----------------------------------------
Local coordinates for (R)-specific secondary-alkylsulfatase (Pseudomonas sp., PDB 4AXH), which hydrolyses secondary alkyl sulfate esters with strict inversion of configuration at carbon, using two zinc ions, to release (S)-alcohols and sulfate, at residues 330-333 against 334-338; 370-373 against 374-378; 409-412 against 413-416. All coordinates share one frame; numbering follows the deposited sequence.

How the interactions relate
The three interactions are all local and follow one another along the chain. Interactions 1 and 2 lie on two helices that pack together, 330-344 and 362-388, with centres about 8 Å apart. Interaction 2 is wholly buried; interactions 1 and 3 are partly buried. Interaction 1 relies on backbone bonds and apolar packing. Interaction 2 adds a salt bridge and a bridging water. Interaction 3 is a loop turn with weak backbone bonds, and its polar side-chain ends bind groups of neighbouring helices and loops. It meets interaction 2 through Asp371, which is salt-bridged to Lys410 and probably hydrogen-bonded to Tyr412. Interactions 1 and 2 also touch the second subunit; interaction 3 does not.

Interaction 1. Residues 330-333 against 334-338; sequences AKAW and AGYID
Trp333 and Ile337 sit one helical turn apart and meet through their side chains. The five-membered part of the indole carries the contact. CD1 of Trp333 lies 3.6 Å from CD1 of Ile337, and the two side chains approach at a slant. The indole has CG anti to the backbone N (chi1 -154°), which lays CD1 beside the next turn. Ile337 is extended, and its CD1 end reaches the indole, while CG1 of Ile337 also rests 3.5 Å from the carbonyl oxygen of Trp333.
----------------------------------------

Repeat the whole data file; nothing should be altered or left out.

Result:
Local coordinates for (R)-specific secondary-alkylsulfatase (Pseudomonas sp., PDB 4AXH), which hydrolyses secondary alkyl sulfate esters with strict inversion of configuration at carbon, using two zinc ions, to release (S)-alcohols and sulfate, at residues 330-333 against 334-338; 370-373 against 374-378; 409-412 against 413-416. All coordinates share one frame; numbering follows the deposited sequence.

How the interactions relate
The three interactions are all local and follow one another along the chain. Interactions 1 and 2 lie on two helices that pack together, 330-344 and 362-388, with centres about 8 Å apart. Interaction 2 is wholly buried; interactions 1 and 3 are partly buried. Interaction 1 relies on backbone bonds and apolar packing. Interaction 2 adds a salt bridge and a bridging water. Interaction 3 is a loop turn with weak backbone bonds, and its polar side-chain ends bind groups of neighbouring helices and loops. It meets interaction 2 through Asp371, which is salt-bridged to Lys410 and probably hydrogen-bonded to Tyr412. Interactions 1 and 2 also touch the second subunit; interaction 3 does not.

Interaction 1. Residues 330-333 against 334-338; sequences AKAW and AGYID
Trp333 and Ile337 sit one helical turn apart and meet through their side chains. The five-membered part of the indole carries the contact. CD1 of Trp333 lies 3.6 Å from CD1 of Ile337, and the two side chains approach at a slant. The indole has CG anti to the backbone N (chi1 -154°), which lays CD1 beside the next turn. Ile337 is extended, and its CD1 end reaches the indole, while CG1 of Ile337 also rests 3.5 Å from the carbonyl oxygen of Trp333.